I don't believe Swinson is any danger whatsoever, she'll get half the vote in her seat, the Lib Dems will hold their other 3 and gain North East Fife with little difficulty. Unionists are getting excited about the possibility that Ian Blackford could lose his seat, however given the Lib Dems are 19% behind and in 3rd place it would be some feat, especially if the SNP vote goes up just a little. I think he'll be alright.

    1. Calum a couple of points
      First of all, if you look at Swinson's vote in East Dunbartonshire, then over the four elections she has stood in there, she has never got anywhere near half the vote. In fact her vote is quite stable - a low of 18551 (38.7%) in 2010 and a high of 21023 in 2017 (40.3%). That vote might reflect a measure of tactical voting, but the fact is that it's less than John Nicholson's vote in 2015, which suggests there is an SNP vote there. Whether it was a one-off/ particular to 2015 is hard to say, but I do tend to agree with Kezia Dugdale (Politics Show on BBC2 last week) that the SNP wont make the mistake of not getting the vote out as they did in 2017 (most SNP candidates had a lower vote).
      The other problem for Swinson is that a WASPI woman is standing. She wont get elected, but she might just take enough votes off Swinson - who was up to her neck in this - to make it closer than the Lib Dems would like.
      As for the North East, I rather think on balance you are right. However, it is becoming clearer that the Tories would sell out the fishing industry in order to secure a future trade deal with the EU - indeed the EU have been clear this is, for them, a "red line".
      Re NE Fife - Gethins problem (as above re Dugdale) was a failure to get the vote out. His vote declined by almost 5000 votes, but the Lib Dem vote actually fell on 2015 by about 400. So as long as his problem was that the vote stayed home in 2017 and greater efforts are made to get it out this time, I reckon he'll be ok.
      But I do hope Gethins can hang on, as he is one of the most admirable SNP MPs, imo.

  3. What would be particularly useful would be a record of these averages (if they arent going to produce regular Scotland only polls). The sub-samples if they are the best we can get might tell us more if as well as looking at the numbers we could see the trend over a period of time. Just a thought

  4. My own view is that there are no full Scottish samples to date as the polling companies appear to be taking the 'unitary British state' view and that only the overall UK result matters.

    Given the Tory view (Scotland doesn't exist) and the Labour view (Scotland doesn't need to exist) is being reflected and endorsed by the broadcasters exclusion of the (massively) largest party by popular vote, seats and membership in this country (Scotland) from the UK-wide debates I am not surprised.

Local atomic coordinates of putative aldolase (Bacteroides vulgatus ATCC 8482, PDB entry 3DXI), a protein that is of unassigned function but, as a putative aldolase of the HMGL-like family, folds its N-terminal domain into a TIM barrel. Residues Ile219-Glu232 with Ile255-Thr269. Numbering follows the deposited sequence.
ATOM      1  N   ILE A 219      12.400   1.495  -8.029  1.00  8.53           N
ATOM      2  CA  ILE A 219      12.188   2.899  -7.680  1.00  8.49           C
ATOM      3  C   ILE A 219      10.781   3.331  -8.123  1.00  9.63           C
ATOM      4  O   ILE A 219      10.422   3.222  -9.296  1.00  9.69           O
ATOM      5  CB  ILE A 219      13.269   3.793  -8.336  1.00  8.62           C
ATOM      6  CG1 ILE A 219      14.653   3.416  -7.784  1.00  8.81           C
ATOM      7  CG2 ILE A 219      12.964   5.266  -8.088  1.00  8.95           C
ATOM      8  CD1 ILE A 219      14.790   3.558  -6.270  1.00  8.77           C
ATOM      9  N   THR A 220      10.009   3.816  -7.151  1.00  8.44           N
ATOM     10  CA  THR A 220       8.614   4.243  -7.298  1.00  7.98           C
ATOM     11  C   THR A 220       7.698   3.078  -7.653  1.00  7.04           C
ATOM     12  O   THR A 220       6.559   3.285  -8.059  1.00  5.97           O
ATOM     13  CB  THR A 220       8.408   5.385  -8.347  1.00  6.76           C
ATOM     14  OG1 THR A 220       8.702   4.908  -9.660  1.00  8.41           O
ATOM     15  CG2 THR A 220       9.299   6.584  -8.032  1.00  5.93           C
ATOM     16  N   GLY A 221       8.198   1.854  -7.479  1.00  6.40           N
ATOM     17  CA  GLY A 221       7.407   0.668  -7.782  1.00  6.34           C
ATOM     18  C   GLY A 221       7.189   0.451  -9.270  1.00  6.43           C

5. My guess is that the result will depend a lot on whether SNP voters will actually vote or stay at home. Especially if the SNP's manifesto turns out to be rather lukewarm and underwhelming with regard to getting a second independence referendum (if the UK won't play ball), I expect it'll be hard to get out the vote.

  6. That makes Scotland the least Socialist part of the UK. Buckinghamshire is more left-wing by orders of magnitude. The most popular party here seems to be run by corporate lobbyists.

    1. The UK should break up then, allowing English socialism to flourish, free from the hard right anti-migrant, pro-brexit, Tory voting Scots.

  7. If we had the same turnout as last time, then the Tories have very little chance of doing better than in 2017. Everything suggests they maxed out the pro-UK + pro-brexit vote then. They lost part of that to Farage, and have recently regained most of it. Like a mini England in Scotland.

    So if the SNP got exactly the same share as last time, they might even pick up a seat or so from e.g. Lab losses to Lib Dem; the former having lost to the latter somewhat net (and to the SNP).

    However, polling is consistent with the SNP up at least 5 points (mainly from Lab net we assume), and Yes is up the same. The two are likely related.

    Each SNP point increase sees additional unionist seats falling. The key will be turnout. A decent turnout of SNP voters and the seat gains will be big, even if the share is only into the low 40's.

  8. Not Ayr but Ayr,Carrick and Cumnock